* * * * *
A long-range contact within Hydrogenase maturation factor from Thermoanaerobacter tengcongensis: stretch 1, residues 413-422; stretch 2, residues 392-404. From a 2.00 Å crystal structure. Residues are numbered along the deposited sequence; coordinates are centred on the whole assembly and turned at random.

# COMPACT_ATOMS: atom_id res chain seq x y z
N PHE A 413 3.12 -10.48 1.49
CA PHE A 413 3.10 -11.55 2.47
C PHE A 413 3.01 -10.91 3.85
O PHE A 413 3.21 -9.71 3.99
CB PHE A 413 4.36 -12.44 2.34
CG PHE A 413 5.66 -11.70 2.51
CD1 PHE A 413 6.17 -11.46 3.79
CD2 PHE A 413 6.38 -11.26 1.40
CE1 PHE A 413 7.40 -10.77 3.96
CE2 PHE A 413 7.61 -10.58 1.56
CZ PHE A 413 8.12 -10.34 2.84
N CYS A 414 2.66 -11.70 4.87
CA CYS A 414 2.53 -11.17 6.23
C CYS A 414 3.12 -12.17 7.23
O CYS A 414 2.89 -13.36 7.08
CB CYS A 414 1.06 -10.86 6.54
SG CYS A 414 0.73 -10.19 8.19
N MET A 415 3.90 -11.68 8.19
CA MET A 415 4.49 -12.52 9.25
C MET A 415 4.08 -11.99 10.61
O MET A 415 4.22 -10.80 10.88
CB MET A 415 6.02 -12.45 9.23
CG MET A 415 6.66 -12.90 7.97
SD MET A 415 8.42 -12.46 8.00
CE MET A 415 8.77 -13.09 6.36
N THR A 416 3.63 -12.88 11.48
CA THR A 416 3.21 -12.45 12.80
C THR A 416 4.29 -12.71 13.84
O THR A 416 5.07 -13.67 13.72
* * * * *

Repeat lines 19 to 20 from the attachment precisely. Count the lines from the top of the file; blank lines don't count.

SG CYS A 414 0.73 -10.19 8.19
N MET A 415 3.90 -11.68 8.19